January 23, 2005
Hello Guys,

I'm moving some c# stuff to D and its been a little rough but not too bad. I do not come from a C/C++ background and so some obvious things are new to me. Pointers n related are perplexing to me, I'll learn more about them later I suppose!

I started a game in C# and the ported it to D. It uses SDL and OpenGL (thanks Derelict!) and it works very well. My next step is reading and writing game data, my preferred method is to use a binary file (aka DAT file). In C# I would do this by using a BinaryStream Reader and Writer.

For example, to read 4 bytes then a long...

byte[] myBytes = new byte[4];
myBytes[0] = reader.ReadByte();
myBytes[1] = reader.ReadByte();
myBytes[2] = reader.ReadByte();
myBytes[3] = reader.ReadByte();

long mySomeWhatBigNumber;

mySomeWhatBigNumber = reader.ReadInt64();


The binary writer was just as easy.

Writer.Write(myBytes[0]); // Automatically write a byte
Writer.Write(mySomeWhatBigNumber); // Automatically write a long

How can I do this in D? Its an absoluate pain to search google, etc for such a thing.

Thanks in advance for your time guys!

Nate
January 24, 2005
Mango's IO package provides stuff like this:

FileConduit fc = new FileConduit("file.txt");
IReader r = new Reader(fc);
byte[] b = new byte[4];
long l;
r.get(b[0]).get(b[1]).get(b[2]).get(b[3]).get(l);

You can get it at dsource.org

John

Nate wrote:
> Hello Guys,
> 
> I'm moving some c# stuff to D and its been a little rough but not too bad. I do not come from a C/C++ background and so some obvious things are new to me. Pointers n related are perplexing to me, I'll learn more about them later I suppose!
> 
> I started a game in C# and the ported it to D. It uses SDL and OpenGL (thanks Derelict!) and it works very well. My next step is reading and writing game data, my preferred method is to use a binary file (aka DAT file). In C# I would do this by using a BinaryStream Reader and Writer.
> 
> For example, to read 4 bytes then a long...
> 
> byte[] myBytes = new byte[4];
> myBytes[0] = reader.ReadByte();
> myBytes[1] = reader.ReadByte();
> myBytes[2] = reader.ReadByte();
> myBytes[3] = reader.ReadByte();
> 
> long mySomeWhatBigNumber;
> 
> mySomeWhatBigNumber = reader.ReadInt64();
> 
> 
> The binary writer was just as easy.
> 
> Writer.Write(myBytes[0]); // Automatically write a byte
> Writer.Write(mySomeWhatBigNumber); // Automatically write a long
> 
> How can I do this in D? Its an absoluate pain to search google, etc for such a thing.
> 
> Thanks in advance for your time guys!
> 
> Nate
January 24, 2005
Thank you very much John, this is exactly what I needed.

John Demme wrote:
> Mango's IO package provides stuff like this:
> 
> FileConduit fc = new FileConduit("file.txt");
> IReader r = new Reader(fc);
> byte[] b = new byte[4];
> long l;
> r.get(b[0]).get(b[1]).get(b[2]).get(b[3]).get(l);
> 
> You can get it at dsource.org
> 
> John
> 
> Nate wrote:
> 
>> Hello Guys,
>>
>> I'm moving some c# stuff to D and its been a little rough but not too bad. I do not come from a C/C++ background and so some obvious things are new to me. Pointers n related are perplexing to me, I'll learn more about them later I suppose!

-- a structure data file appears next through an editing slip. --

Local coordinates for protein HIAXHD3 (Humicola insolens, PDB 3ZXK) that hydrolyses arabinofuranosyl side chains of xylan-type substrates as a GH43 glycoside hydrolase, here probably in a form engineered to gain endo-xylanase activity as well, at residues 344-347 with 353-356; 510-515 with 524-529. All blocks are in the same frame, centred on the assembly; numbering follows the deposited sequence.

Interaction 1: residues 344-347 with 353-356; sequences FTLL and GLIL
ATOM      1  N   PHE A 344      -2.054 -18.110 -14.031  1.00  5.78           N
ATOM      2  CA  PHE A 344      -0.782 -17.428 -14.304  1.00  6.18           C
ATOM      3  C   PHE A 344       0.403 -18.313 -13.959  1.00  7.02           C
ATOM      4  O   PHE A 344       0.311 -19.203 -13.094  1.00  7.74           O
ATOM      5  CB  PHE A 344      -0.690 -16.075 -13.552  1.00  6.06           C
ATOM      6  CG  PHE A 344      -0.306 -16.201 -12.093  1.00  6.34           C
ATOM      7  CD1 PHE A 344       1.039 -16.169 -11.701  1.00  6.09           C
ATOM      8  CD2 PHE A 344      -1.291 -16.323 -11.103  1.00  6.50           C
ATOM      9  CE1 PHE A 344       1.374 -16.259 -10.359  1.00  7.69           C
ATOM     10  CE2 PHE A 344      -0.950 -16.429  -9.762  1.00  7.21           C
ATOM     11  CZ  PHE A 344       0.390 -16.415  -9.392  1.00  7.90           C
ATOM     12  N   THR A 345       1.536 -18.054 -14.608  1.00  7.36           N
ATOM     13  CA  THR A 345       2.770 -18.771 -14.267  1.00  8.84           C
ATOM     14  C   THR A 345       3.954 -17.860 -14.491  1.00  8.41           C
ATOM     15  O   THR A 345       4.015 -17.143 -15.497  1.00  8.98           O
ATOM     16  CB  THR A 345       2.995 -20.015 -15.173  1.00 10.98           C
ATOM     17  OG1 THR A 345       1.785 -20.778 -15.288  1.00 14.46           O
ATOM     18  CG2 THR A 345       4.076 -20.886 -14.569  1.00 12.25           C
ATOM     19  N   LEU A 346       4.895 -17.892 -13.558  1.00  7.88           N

>>
>> I started a game in C# and the ported it to D. It uses SDL and OpenGL (thanks Derelict!) and it works very well. My next step is reading and writing game data, my preferred method is to use a binary file (aka DAT file). In C# I would do this by using a BinaryStream Reader and Writer.
>>
>> For example, to read 4 bytes then a long...
>>
>> byte[] myBytes = new byte[4];
>> myBytes[0] = reader.ReadByte();
>> myBytes[1] = reader.ReadByte();
>> myBytes[2] = reader.ReadByte();
>> myBytes[3] = reader.ReadByte();
>>
>> long mySomeWhatBigNumber;
>>
>> mySomeWhatBigNumber = reader.ReadInt64();
>>
>>
>> The binary writer was just as easy.
>>
>> Writer.Write(myBytes[0]); // Automatically write a byte
>> Writer.Write(mySomeWhatBigNumber); // Automatically write a long
>>
>> How can I do this in D? Its an absoluate pain to search google, etc for such a thing.
>>
>> Thanks in advance for your time guys!
>>
>> Nate
January 24, 2005
> For example, to read 4 bytes then a long...
>
> byte[] myBytes = new byte[4];
> myBytes[0] = reader.ReadByte();
> myBytes[1] = reader.ReadByte();
> myBytes[2] = reader.ReadByte();
> myBytes[3] = reader.ReadByte();
> long mySomeWhatBigNumber;
> mySomeWhatBigNumber = reader.ReadInt64();

See phobos' std.stream module: http://www.digitalmars.com/d/std_stream.html You'll want to use the Stream.read and Stream.write functions.

Phobos is the runtime library that comes with dmd.zip. Comments are welcome because phobos is still under development and it's easy to enhance it or fix bugs.

-Ben


January 24, 2005
I should add someone reported a problem with the latest phobos build on Windows - it looks like dmd version 0.111 has an out of date stream.obj file. Maybe Walter fixed it already. you but just in case you run into trouble with 0.111 you should recompile phobos.lib by changing to the phobos/srd directory and typing "make -f win32.mak"


January 24, 2005
Cool! Even better than what I was about to do. Big thanks Ben.

Ben Hinkle wrote:
>>For example, to read 4 bytes then a long...
>>
>>byte[] myBytes = new byte[4];
>>myBytes[0] = reader.ReadByte();
>>myBytes[1] = reader.ReadByte();
>>myBytes[2] = reader.ReadByte();
>>myBytes[3] = reader.ReadByte();
>>long mySomeWhatBigNumber;
>>mySomeWhatBigNumber = reader.ReadInt64();
> 
> 
> See phobos' std.stream module: http://www.digitalmars.com/d/std_stream.html
> You'll want to use the Stream.read and Stream.write functions.
> 
> Phobos is the runtime library that comes with dmd.zip. Comments are welcome because phobos is still under development and it's easy to enhance it or fix bugs.
> 
> -Ben 
> 
> 
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